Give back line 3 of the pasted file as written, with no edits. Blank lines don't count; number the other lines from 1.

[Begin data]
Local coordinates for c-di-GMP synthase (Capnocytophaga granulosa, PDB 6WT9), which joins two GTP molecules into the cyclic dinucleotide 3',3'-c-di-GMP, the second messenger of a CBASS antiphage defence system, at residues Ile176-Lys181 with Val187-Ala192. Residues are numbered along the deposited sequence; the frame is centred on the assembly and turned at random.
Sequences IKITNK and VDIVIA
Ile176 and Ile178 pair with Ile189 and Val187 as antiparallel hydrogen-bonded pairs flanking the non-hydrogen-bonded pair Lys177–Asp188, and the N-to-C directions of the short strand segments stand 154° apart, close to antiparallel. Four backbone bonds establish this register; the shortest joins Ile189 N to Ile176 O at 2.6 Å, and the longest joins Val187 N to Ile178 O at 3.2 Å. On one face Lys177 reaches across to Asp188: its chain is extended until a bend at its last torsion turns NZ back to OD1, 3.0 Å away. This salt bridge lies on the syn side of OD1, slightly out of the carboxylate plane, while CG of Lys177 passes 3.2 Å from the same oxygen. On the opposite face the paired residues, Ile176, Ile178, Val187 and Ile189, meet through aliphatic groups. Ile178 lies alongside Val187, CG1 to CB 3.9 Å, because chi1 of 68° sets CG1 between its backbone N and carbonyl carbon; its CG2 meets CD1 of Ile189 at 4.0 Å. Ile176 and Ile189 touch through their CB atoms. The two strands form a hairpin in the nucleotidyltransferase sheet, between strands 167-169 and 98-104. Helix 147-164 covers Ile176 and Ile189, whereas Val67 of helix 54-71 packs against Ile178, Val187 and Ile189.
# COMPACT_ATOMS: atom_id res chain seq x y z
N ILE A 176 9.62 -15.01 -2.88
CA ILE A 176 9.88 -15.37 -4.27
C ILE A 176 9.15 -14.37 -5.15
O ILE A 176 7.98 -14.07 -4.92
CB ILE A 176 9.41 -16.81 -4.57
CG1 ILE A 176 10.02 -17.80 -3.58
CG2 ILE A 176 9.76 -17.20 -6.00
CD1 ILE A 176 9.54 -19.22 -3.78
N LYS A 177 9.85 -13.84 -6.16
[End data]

Ile176 and Ile178 pair with Ile189 and Val187 as antiparallel hydrogen-bonded pairs flanking the non-hydrogen-bonded pair Lys177–Asp188, and the N-to-C directions of the short strand segments stand 154° apart, close to antiparallel. Four backbone bonds establish this register; the shortest joins Ile189 N to Ile176 O at 2.6 Å, and the longest joins Val187 N to Ile178 O at 3.2 Å. On one face Lys177 reaches across to Asp188: its chain is extended until a bend at its last torsion turns NZ back to OD1, 3.0 Å away. This salt bridge lies on the syn side of OD1, slightly out of the carboxylate plane, while CG of Lys177 passes 3.2 Å from the same oxygen. On the opposite face the paired residues, Ile176, Ile178, Val187 and Ile189, meet through aliphatic groups. Ile178 lies alongside Val187, CG1 to CB 3.9 Å, because chi1 of 68° sets CG1 between its backbone N and carbonyl carbon; its CG2 meets CD1 of Ile189 at 4.0 Å. Ile176 and Ile189 touch through their CB atoms. The two strands form a hairpin in the nucleotidyltransferase sheet, between strands 167-169 and 98-104. Helix 147-164 covers Ile176 and Ile189, whereas Val67 of helix 54-71 packs against Ile178, Val187 and Ile189.